What is the Point of Sandbag Training?
While the purpose of any training method is defined by the user and their goals, sandbag training is especially good for functional strength and conditioning.
Unlike other methods that require particular form and technique, sandbags are incredibly simple tools that can be used by almost anyone as long as you know how to pick up a weight properly (i.e. straight back, core tight, knees tracking over your toes, etc.).
The key to the effectiveness of sandbag training has to do with the shifting of the sand itself. During typical sets with other implements like kettlebells, you can get in a “groove” while lifting the weight, making the set easier as you start to flow.
Conversely, the shifting nature of the weight within a sandbag makes that flow impossible; every lift is like the first rep of a set. This makes the workout more challenging by engaging your stabilizer muscles over and over again.
If you’re looking for strength training, you just need to get a heavier sandbag and concentrate on lower rep sets. If you want to add in conditioning, get a lighter sandbag and add reps and intensity. Pretty simple!
The weight of the sandbag depends on several factors including your ability level, training experience, and purpose.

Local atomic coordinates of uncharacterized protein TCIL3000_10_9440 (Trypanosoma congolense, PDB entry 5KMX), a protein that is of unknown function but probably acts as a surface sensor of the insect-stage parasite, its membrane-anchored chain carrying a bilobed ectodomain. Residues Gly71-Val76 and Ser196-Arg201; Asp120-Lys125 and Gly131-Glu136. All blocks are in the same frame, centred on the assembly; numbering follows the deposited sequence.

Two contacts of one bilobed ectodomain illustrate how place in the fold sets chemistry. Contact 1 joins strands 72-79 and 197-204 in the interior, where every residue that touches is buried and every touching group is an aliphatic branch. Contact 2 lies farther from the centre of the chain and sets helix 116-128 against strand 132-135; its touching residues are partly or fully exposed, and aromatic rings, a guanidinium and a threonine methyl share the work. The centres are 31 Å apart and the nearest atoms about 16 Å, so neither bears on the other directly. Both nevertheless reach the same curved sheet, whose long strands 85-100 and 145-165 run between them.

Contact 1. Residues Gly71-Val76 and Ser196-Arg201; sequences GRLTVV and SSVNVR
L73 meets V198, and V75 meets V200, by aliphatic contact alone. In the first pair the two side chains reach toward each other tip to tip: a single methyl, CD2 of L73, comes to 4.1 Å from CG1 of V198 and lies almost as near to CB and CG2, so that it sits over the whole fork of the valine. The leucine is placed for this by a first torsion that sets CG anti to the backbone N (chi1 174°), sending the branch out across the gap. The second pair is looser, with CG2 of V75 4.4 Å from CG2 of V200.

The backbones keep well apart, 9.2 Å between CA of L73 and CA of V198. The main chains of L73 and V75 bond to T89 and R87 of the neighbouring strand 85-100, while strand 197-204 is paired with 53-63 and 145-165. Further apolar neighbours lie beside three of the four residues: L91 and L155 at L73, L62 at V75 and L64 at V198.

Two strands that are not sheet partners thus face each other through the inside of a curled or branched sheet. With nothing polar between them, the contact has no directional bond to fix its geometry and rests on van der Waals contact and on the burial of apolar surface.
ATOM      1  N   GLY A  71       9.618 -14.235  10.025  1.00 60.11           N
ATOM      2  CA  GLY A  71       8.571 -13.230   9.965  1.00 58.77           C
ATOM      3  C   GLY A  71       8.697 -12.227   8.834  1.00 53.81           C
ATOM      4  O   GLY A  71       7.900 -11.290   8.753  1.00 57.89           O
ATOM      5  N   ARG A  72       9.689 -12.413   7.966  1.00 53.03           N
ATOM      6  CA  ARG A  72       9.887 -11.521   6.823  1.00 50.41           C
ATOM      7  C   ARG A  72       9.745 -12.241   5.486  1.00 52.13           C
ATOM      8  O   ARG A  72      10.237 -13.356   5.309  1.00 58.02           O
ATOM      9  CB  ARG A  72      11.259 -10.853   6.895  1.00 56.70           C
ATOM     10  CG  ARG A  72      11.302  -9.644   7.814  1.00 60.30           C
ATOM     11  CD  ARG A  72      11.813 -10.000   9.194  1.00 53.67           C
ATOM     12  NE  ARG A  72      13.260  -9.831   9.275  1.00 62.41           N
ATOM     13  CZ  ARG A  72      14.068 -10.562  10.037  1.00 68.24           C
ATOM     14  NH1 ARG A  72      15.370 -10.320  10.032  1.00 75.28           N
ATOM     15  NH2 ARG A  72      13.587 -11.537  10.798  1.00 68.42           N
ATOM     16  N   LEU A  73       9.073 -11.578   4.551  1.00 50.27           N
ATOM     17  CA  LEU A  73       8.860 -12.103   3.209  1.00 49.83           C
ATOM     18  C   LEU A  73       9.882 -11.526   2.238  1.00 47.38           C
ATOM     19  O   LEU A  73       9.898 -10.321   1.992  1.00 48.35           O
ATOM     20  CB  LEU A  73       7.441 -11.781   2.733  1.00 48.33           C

Luckily, sandbags are extremely adjustable; sandbags made specifically for fitness applications usually come with filler bags that you can vary in weight depending on your routine.
Even if you have a homemade sandbag, you can still lighten the load by pouring out some sand (which might get messy, but who cares).
Let’s say you’re familiar with kettlebell training, you use a 16kg (35lb) kettlebell for most lifts, and you’re looking to enhance your conditioning level and fat loss.
In this situation, I would recommend a medium-sized sandbag ( medium being a bag with a stretched length of 20-30 inches) with a capacity of 10-50 pounds.
Unlike your 16kg kettlebell, the sandbag will be primarily lifted with two hands, allowing you to use at least as much weight as you usually would with your kettlebell.
Some of the standard lifts, such as the Clean from the Ground, may be more difficult because of the floppiness of the bag depending on how much you fill it, but not to worry!
Sandbags can hold more than just sand! If you want to make them tighter (making high repetition lifts like Shouldering easier), simply fill the void with other items like old blankets or clothing.
You’ll still get the weight-shift you want from sandbag training without the tendency for the bag to flop onto your back or arms.
Another thing to consider with sandbags for conditioning is whether or not the sandbag has handles.
Since you want to lift with intensity for higher repetitions, I would recommend that the sandbag has at least one set of handles, either at the ends or across the middle.
The handles make gripping and throwing the sandbag much easier, allowing you to concentrate on the full body movement, rather than just your grip.
Let’s say that you’re looking for strength training with your new sandbag. You squat and deadlift heavy; you use 24-32kg (53-70lb) kettlebells for most of your lifts, and you want to increase your core and grip strength with sandbag movements.
In this case, you need a larger sandbag (36+ inches) with a capacity of 70-125 pounds.